Published 11 June 2015

The names of the Fallen shine in gold, as they do in our memories.

The Duke of Sussex

In 2006 a small memorial cairn was built to commemorate those who fell during our deployment into Helmand Province.

As the scope of operations widened and the fighting in Afghanistan intensified this memorial grew, it changed to accommodate a lengthening list of those who had fallen on other side of the world.

The memorial became the focal point for remembrance in Camp Bastion; set apart on the open plain, the memorial stood as a witness to the bond of comradeship, respect and love those on the front line have for one another.

Built by service personnel in their own time, the memorial was a place where anyone could go to reflect and remember their comrades,  – whether individually or as part of a formal parade.

And so it is here; this memorial reflects the spirit of the old one, containing as it does the original brass plaques, a large piece of the original stonework, the original cross, Afghan pebble chippings and the last Union Flag to fly over the memorial in Camp Bastion.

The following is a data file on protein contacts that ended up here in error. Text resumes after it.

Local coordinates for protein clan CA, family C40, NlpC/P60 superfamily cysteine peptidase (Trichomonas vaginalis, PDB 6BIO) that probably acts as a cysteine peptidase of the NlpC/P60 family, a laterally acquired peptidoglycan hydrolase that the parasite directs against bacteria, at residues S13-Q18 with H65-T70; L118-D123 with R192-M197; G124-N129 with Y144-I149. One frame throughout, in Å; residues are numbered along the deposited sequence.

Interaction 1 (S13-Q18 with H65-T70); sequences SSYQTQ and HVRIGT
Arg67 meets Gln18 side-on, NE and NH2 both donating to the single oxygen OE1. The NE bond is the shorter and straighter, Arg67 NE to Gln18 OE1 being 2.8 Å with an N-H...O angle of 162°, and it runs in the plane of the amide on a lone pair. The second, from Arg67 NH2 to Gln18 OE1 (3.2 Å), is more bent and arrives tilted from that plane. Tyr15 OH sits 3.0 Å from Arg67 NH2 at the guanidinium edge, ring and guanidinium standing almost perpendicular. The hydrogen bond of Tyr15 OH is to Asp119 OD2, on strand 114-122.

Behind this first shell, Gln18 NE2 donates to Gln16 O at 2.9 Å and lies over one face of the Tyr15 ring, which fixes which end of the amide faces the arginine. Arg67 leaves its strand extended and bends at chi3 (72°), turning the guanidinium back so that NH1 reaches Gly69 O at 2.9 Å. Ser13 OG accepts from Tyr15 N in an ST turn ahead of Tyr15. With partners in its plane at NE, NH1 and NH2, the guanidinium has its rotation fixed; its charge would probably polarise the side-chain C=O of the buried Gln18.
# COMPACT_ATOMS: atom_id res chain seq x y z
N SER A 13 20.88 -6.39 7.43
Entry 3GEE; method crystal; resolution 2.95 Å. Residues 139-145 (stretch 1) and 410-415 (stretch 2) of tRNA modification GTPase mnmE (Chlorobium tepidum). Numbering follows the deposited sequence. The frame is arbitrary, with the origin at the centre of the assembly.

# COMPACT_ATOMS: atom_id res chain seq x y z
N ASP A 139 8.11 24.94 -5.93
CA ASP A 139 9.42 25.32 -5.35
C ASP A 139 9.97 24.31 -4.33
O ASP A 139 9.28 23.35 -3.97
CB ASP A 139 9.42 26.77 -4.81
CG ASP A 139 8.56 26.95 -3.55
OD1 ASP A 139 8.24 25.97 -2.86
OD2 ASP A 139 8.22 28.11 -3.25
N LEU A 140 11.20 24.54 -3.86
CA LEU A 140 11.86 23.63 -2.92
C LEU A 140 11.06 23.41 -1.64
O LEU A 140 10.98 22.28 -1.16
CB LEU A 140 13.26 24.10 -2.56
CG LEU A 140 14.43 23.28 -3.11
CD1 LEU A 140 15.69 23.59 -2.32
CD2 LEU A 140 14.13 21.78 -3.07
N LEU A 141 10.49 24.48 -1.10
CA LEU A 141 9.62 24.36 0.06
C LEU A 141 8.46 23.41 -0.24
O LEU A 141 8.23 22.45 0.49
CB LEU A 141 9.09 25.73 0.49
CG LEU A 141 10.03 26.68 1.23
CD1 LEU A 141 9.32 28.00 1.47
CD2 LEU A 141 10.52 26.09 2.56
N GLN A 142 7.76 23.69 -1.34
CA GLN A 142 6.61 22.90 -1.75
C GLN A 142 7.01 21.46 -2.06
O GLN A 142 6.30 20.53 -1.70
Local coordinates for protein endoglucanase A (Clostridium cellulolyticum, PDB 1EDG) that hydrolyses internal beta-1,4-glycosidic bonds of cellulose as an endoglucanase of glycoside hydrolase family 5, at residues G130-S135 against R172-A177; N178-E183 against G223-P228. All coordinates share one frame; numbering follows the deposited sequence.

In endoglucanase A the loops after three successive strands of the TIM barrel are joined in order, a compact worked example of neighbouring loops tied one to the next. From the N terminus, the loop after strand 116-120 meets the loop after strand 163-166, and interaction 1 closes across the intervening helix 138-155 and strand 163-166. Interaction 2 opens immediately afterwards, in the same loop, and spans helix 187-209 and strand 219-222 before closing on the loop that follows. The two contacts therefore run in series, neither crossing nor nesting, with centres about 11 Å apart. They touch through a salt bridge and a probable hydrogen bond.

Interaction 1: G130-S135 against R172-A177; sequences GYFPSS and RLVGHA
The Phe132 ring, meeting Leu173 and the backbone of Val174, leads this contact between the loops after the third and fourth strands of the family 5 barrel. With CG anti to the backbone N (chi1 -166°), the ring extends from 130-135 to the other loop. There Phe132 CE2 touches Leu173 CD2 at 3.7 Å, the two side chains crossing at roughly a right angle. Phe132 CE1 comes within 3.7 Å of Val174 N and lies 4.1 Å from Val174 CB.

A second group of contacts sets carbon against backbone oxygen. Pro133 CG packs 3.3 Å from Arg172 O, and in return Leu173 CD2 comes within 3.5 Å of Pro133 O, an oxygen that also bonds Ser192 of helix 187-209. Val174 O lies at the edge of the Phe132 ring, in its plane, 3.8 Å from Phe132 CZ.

The names of the Fallen shine in gold, as they do in our memories.

Every person who serves their country pays a price, for some it is time away from their families, others pay the ultimate price.

We remember them and all those who were injured or scared by their service in Afghanistan today through the laying of wreaths.

Everyone who has lost a loved one or seen them changed by their experiences will feel a different emotion; grief, sorrow, loss, anger or regret for that left unsaid - just as each of those named on the wall behind me was unique.

However, as we sit here amongst friends, we can take comfort in the knowledge that they gave their lives doing a job they loved, for a country they loved and amongst mates who loved them most dearly.

Each year we wear the poppy to remember all those who have fallen in the service of their country since 1914.

This simple emblem is a powerful and telling reminder of the sacrifices made by our service men and women for all our sakes.

But it is also represents the profound gratitude we all have for you - the loved ones who are left behind.

Once this ceremony is ended and all the trappings of the day have been cleared away, this will become a place of pilgrimage; a quiet space for remembrance, just as it was in Camp Bastion all those miles away.

But those named on this memorial will forever be in our hearts and prayers.